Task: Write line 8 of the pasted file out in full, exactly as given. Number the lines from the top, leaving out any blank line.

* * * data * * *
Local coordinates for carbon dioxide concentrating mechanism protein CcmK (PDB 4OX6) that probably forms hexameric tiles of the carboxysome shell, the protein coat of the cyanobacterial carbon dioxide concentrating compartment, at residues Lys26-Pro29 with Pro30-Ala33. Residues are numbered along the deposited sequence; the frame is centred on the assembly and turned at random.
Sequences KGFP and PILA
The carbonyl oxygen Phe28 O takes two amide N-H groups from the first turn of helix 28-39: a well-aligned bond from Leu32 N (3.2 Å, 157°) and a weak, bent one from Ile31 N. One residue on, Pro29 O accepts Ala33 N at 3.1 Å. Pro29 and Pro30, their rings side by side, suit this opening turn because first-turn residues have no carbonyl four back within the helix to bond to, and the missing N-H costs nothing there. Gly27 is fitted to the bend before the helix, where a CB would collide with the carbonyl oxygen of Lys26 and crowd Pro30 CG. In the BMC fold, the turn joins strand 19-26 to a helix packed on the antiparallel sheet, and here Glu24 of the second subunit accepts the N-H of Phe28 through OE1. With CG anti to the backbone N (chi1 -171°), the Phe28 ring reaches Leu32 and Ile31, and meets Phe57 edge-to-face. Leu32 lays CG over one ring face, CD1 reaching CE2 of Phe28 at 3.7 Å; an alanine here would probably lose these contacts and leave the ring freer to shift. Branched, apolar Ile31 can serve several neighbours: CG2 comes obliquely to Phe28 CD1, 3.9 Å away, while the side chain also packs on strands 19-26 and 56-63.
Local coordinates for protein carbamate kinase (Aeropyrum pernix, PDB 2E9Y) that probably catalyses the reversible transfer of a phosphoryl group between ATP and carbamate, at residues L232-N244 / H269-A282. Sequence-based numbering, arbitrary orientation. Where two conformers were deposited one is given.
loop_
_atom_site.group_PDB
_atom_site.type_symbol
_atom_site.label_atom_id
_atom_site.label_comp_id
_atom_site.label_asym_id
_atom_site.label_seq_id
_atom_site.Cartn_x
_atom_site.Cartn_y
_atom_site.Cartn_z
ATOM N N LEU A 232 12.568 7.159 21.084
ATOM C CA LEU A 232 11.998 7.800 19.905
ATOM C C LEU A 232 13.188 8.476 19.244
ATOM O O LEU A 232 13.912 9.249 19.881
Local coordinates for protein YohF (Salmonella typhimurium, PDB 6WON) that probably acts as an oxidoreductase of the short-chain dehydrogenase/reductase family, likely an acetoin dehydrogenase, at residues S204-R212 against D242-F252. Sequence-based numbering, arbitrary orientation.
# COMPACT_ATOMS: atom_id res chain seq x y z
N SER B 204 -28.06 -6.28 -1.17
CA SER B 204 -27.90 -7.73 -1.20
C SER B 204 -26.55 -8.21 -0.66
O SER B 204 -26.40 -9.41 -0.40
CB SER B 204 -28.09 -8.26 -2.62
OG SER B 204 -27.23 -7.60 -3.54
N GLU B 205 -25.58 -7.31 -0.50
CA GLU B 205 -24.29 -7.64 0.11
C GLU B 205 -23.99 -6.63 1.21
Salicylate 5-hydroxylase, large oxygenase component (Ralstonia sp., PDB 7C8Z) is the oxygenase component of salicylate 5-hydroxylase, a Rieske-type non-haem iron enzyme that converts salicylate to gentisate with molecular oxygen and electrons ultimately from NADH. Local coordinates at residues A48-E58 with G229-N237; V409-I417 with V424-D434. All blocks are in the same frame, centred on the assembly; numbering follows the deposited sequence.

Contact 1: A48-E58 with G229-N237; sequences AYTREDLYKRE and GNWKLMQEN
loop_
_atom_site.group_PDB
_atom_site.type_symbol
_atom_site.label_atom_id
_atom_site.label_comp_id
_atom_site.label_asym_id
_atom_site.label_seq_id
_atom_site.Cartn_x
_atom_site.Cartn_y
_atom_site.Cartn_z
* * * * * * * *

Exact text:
_atom_site.label_atom_id